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Recipe For A Cold Weather Classic

Osso Bucco

Forecasters predict a mild winter this year, but we can always expect a few of those cold days when a fire and hearty meal at home meet our needs.

A favorite at our home is osso buco, an Italian favorite that originated in Milan. The name literally means “bone with a hole,” a description of the marrow bone in the center of the veal shanks. The bone’s content is the crown jewel of the dish. Restaurants often serve a tiny spoon to retrieve all of the marrow from the bone.

To make this succulent dish, you season the shanks, flour and brown them, and cook in an aromatic white wine sauce until the meat is practically falling off the bones. Why white wine? Because the veal is delicate and should not be overpowered by a heavier red.

The only drawbacks are that veal shanks are quite expensive and not always found in chain supermarkets, with local grocery stores more likely to have them. A less expensive and more readily available version uses beef shanks, in which case you can use red wine and beef broth to accompany the bolder flavor of the beef.

In Italy, risotto is a frequent companion for osso buco, but in New Orleans, you are more likely to see it with pasta. Polenta and rice are also good options.

Some chefs accompany osso buco with gremolata, a chopped herb condiment classically made of lemon zest, garlic, parsley and anchovy.

It’s optional when used as a garnish, since most cooks put the ingredients in the sauce itself with anchovies being optional.

The recipe has many variations. Some cooks use lamb or pork shanks. Chef Mario Batali cuts his veal shanks three inches thick. My preference are veal shanks, imported tomatoes and a small shot of  cayenne, an ingredient that I often slip into a recipe that doesn’t call for it.

I’m guessing a lot of local Italian cooks sneak it in, too.

 Relatively speaking, osso buco is an easy dish to produce because most of its cooking time is spent in the oven. Some say it is better cooked the day before to absorb all of the flavors. At the least, it’s easy to work into a busy schedule.

 


 

RECIPE

Milanese Osso Buco
 

Ingredients
4 to 6 veal shanks, 1 ½ inches thick
Sea salt, freshly ground black pepper, cayenne pepper (if desired)
1 cup all-purpose flour
3 tablespoons extra-virgin olive oil
1 medium onion, chopped
2 carrots, chopped
1 stalk celery, chopped
3 cloves garlic, minced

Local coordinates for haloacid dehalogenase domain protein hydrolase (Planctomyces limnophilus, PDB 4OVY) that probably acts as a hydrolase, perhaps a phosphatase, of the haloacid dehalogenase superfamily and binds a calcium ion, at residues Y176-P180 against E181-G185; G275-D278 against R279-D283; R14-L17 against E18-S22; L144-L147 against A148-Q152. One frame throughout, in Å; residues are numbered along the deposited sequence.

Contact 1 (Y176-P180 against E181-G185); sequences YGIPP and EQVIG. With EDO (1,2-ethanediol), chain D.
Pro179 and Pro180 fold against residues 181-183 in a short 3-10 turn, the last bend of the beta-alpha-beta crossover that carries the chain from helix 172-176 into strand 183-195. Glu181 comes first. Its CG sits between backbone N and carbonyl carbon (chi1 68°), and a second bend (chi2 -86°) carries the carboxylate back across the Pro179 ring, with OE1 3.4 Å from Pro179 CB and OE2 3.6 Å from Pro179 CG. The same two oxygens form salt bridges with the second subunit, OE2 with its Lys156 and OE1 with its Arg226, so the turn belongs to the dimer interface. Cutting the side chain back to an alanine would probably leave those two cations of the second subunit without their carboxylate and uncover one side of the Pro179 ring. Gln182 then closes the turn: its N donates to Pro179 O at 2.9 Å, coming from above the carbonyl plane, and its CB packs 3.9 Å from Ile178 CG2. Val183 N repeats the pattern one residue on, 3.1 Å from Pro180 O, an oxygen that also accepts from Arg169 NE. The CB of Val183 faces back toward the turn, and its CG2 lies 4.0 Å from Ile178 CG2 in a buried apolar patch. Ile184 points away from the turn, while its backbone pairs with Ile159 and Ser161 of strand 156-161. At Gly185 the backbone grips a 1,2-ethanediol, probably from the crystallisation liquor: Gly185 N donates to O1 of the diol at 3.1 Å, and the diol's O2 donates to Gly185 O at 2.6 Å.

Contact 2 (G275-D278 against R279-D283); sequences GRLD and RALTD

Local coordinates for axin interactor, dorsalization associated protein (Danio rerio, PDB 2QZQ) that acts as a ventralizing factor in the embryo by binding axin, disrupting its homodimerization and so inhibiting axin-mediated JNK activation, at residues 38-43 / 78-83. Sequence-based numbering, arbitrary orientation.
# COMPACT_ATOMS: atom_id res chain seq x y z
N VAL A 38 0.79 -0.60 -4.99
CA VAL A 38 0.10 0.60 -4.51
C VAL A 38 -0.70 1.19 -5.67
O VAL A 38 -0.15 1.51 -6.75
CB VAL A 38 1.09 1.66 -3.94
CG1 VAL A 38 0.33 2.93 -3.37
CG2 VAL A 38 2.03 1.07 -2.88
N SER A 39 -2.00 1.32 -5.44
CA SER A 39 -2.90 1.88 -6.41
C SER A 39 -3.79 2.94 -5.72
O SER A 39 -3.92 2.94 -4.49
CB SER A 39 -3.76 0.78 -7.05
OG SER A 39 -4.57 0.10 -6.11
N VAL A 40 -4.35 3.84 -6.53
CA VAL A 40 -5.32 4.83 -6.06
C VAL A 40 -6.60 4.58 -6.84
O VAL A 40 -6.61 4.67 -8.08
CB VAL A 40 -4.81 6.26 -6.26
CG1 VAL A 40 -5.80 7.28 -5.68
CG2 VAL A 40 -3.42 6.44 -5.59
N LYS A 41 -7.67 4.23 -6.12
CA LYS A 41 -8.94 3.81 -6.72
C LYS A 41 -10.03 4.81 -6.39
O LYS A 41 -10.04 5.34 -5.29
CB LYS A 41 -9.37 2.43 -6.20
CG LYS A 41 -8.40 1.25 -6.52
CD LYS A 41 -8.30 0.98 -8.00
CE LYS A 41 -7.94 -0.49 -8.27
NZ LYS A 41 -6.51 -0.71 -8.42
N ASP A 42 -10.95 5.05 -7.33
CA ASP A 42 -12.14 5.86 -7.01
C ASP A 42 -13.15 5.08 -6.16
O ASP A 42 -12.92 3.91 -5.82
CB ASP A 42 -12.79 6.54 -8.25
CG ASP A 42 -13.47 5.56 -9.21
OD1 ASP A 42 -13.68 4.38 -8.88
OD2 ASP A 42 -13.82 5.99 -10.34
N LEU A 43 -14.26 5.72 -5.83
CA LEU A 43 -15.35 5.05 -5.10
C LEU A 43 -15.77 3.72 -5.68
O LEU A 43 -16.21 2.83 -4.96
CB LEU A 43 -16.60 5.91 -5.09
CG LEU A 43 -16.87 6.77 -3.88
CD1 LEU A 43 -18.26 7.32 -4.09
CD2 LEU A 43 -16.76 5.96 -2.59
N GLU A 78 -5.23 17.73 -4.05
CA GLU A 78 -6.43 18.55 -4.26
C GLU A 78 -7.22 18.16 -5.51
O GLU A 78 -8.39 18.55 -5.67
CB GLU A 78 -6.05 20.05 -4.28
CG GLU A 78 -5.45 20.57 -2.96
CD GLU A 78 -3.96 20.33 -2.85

1 cup imported Cento San Marzano tomatoes, chopped and juice combined
1 cup dry white wine
1 1/2 cups chicken broth
1 teaspoon lemon zest
1 bay leaf
1 sprig fresh rosemary leaves, removed from stalk
1/3 cup flat-leaf parsley, chopped

Directions

1. Sprinkle the shanks with salt, pepper and a little cayenne, if desired. Place twine around the edges of the shanks to secure the meat to the bone. Add more seasoning to the flour, roll the shanks in flour, and shake off excess.

2. Preheat oven to 375.

3. Heat olive oil in heavy Dutch oven, and brown the shanks over high heat on both sides. Remove from pot. Add onions, carrots and celery to the pot and saute over medium heat until transparent. Add garlic and saute a minute more. Add tomatoes, wine, broth, lemon zest, bay leaf and rosemary. Mix well and reduce over medium heat for about 5 minutes. Return shanks to pot. Cover and bring contents of pot to a boil.

4. Place pot, covered, in preheated oven for about 1 ½ hours or until meat is very tender. Remove from heat, and stir in parsley. Serve with your choice of pasta, risotto, rice or polenta. Place one shank on each plate with the accompanying side dish, and spoon gravy from the pot over all.

Serves 4 to 6.

 


 

Warm side dish

Baked Acorn squash

There are many winter side choices. One of the easiest and best is baked acorn squash. Cut acorn squash in half lengthwise and scrape out the seeds. Place as many as you need, cut side up, on a baking pan with 2 tablespoons butter and a 2 tablespoons of brown sugar in the center of each. Put in a 350-degree oven. When butter melts, mix sugar and butter together, and brush over the meat of the squash. Bake until fork-tender, basting occasionally. One half equals one serving.

 


 

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